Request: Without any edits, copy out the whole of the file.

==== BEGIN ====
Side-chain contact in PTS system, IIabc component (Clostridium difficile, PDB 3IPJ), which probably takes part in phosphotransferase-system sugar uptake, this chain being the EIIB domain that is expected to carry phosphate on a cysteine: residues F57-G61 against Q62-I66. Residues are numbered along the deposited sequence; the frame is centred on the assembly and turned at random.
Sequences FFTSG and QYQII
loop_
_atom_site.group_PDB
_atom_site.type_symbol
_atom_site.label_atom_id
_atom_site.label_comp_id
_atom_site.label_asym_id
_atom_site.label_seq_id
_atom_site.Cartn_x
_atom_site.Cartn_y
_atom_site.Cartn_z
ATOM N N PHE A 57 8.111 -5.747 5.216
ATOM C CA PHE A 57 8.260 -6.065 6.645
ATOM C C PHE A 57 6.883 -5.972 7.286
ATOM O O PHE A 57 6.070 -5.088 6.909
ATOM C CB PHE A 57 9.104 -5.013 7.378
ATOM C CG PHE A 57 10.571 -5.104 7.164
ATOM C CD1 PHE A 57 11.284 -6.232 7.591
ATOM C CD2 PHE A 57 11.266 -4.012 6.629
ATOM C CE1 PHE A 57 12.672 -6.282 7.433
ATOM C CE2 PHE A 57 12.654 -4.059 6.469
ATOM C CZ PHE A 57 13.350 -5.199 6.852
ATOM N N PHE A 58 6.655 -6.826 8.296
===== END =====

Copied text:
Side-chain contact in PTS system, IIabc component (Clostridium difficile, PDB 3IPJ), which probably takes part in phosphotransferase-system sugar uptake, this chain being the EIIB domain that is expected to carry phosphate on a cysteine: residues F57-G61 against Q62-I66. Residues are numbered along the deposited sequence; the frame is centred on the assembly and turned at random.
Sequences FFTSG and QYQII
loop_
_atom_site.group_PDB
_atom_site.type_symbol
_atom_site.label_atom_id
_atom_site.label_comp_id
_atom_site.label_asym_id
_atom_site.label_seq_id
_atom_site.Cartn_x
_atom_site.Cartn_y
_atom_site.Cartn_z
ATOM N N PHE A 57 8.111 -5.747 5.216
ATOM C CA PHE A 57 8.260 -6.065 6.645
ATOM C C PHE A 57 6.883 -5.972 7.286
ATOM O O PHE A 57 6.070 -5.088 6.909
ATOM C CB PHE A 57 9.104 -5.013 7.378
ATOM C CG PHE A 57 10.571 -5.104 7.164
ATOM C CD1 PHE A 57 11.284 -6.232 7.591
ATOM C CD2 PHE A 57 11.266 -4.012 6.629
ATOM C CE1 PHE A 57 12.672 -6.282 7.433
ATOM C CE2 PHE A 57 12.654 -4.059 6.469
ATOM C CZ PHE A 57 13.350 -5.199 6.852
ATOM N N PHE A 58 6.655 -6.826 8.296